romanian Raşidov Şaraf (prim secretar al CC PC din Uzbekistan, scriitor)
english Rashidov Sharaf (first secretary of Central Committee CP of Uzbekistan, writer)
russian Рашидов Шараф (первый секретарь ЦК КП Узбекистана, писатель)

Rashidov Sharaf - first secretary of Central Committee CP of Uzbekistan, writer
Sharaf Rashidovich Rashidov (6 November [O.S. 24 October] 1917-31 October 1983)

Born the day before the Russian Revolution to “poor peasant stock” in Jizzakh, in what would be the Uzbek SSR of the Soviet Union, Sharaf Rashidovich Rashidov worked as a teacher, journalist and editor for a Samarkand newspaper. He returned home in 1942 with wounds suffered on the German front in World War 2. He became head of the Uzbekistan Writers Union in 1949, and was elected to the post of Chairman of the Praesidium of the Uzbek Supreme Soviet in 1950. In 1959, he became First Secretary of the Uzbek Communist Party, a post he held to his death in 1983.

His name became synonymous with corruption, nepotism and the Great Cotton Scandal of the late Brezhnev period. As orders from Moscow to grow more and more and more cotton spiraled in, the Uzbek government responded by reporting miraculous growth in land irrigated and harvested, and record improvements in production and efficiency. Of course, all of these records were falsified. Rashidov and his mafia cronies skimmed off billions of dollars in profits from this imaginary cotton, built themselves huge palaces, and ruled the various provinces of Uzbekistan as private fiefdoms. Rashidov died in office shortly before satellite imagery revealed the true extent of the massive fraud, unparalleled in Soviet history.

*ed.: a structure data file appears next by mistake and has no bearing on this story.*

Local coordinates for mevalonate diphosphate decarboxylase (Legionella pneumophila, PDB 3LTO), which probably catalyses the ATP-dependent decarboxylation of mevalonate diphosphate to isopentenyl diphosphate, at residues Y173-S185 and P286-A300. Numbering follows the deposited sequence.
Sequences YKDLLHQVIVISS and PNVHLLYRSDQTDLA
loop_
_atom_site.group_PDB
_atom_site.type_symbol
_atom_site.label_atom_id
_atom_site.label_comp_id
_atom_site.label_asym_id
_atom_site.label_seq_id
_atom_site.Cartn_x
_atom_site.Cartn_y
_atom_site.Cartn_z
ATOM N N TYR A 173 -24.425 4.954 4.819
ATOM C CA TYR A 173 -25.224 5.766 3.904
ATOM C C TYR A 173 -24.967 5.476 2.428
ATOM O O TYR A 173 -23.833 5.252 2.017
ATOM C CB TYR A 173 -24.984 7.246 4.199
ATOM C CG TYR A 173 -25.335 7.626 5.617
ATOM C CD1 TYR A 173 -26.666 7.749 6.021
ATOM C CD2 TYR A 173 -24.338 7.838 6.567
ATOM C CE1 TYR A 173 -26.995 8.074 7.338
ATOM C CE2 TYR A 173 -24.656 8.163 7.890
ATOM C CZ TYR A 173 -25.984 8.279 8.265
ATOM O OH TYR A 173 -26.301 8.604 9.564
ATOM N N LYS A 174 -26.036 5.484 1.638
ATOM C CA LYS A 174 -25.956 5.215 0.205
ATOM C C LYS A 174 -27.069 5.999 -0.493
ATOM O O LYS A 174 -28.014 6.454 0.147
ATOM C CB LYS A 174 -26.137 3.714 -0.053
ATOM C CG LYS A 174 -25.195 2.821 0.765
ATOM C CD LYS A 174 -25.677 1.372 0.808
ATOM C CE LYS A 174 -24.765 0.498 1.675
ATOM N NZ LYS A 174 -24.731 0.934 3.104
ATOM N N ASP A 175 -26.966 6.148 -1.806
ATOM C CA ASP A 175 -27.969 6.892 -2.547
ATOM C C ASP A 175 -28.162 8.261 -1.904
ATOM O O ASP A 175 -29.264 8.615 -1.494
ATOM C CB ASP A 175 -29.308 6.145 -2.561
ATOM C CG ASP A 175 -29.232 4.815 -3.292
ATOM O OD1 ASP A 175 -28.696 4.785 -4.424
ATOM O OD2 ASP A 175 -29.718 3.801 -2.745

During the decade following the death of Rashidov, Moscow attempted to regain the central control over the Uzbek SSR that had weakened in the previous decade. In 1986, it was announced that almost the entire party and government leadership of the republic had conspired in falsifying cotton production figures. A massive purge of the Uzbek leadership was carried out, with prosecutors brought in from Moscow, leading to widespread arrests, executions, and suicides. It may never be know how high the corruption extended, as Brezhnev’s own son-in-law was implicated in the affair. In the Soviet Union, Uzbekistan became synonymous with corruption. The Uzbeks themselves felt that the central government had singled them out unfairly; in the 1980s, this resentment led to a strengthening of Uzbek nationalism. After Uzbekistan independence, Rashidov has re-emerged as a national hero. He is seen as having been a strong leader who found a way to cleverly defy Moscow and "beat the system” while managing to create a situation where Uzbekistan became autonomous of central control.

updated: 2006-03-29 18:49:24